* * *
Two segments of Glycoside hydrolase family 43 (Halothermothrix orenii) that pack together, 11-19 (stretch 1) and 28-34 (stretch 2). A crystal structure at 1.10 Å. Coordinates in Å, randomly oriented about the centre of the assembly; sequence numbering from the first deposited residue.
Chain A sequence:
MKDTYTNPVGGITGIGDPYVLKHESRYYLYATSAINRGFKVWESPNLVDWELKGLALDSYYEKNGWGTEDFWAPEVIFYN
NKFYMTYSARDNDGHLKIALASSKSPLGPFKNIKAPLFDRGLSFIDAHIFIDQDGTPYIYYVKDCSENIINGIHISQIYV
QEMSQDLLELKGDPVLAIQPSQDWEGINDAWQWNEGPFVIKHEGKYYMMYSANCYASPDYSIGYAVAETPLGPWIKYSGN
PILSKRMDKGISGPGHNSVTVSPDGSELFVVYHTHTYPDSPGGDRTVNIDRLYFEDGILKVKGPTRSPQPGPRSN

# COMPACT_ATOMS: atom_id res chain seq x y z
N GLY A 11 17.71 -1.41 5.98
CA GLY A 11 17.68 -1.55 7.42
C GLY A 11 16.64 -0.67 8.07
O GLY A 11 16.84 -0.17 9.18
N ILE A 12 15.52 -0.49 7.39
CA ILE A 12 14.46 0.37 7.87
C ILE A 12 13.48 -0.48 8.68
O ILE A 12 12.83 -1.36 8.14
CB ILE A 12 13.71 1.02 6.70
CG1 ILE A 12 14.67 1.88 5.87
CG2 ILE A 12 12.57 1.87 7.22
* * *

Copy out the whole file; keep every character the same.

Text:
Two segments of Glycoside hydrolase family 43 (Halothermothrix orenii) that pack together, 11-19 (stretch 1) and 28-34 (stretch 2). A crystal structure at 1.10 Å. Coordinates in Å, randomly oriented about the centre of the assembly; sequence numbering from the first deposited residue.
Chain A sequence:
MKDTYTNPVGGITGIGDPYVLKHESRYYLYATSAINRGFKVWESPNLVDWELKGLALDSYYEKNGWGTEDFWAPEVIFYN
NKFYMTYSARDNDGHLKIALASSKSPLGPFKNIKAPLFDRGLSFIDAHIFIDQDGTPYIYYVKDCSENIINGIHISQIYV
QEMSQDLLELKGDPVLAIQPSQDWEGINDAWQWNEGPFVIKHEGKYYMMYSANCYASPDYSIGYAVAETPLGPWIKYSGN
PILSKRMDKGISGPGHNSVTVSPDGSELFVVYHTHTYPDSPGGDRTVNIDRLYFEDGILKVKGPTRSPQPGPRSN

# COMPACT_ATOMS: atom_id res chain seq x y z
N GLY A 11 17.71 -1.41 5.98
CA GLY A 11 17.68 -1.55 7.42
C GLY A 11 16.64 -0.67 8.07
O GLY A 11 16.84 -0.17 9.18
N ILE A 12 15.52 -0.49 7.39
CA ILE A 12 14.46 0.37 7.87
C ILE A 12 13.48 -0.48 8.68
O ILE A 12 12.83 -1.36 8.14
CB ILE A 12 13.71 1.02 6.70
CG1 ILE A 12 14.67 1.88 5.87
CG2 ILE A 12 12.57 1.87 7.22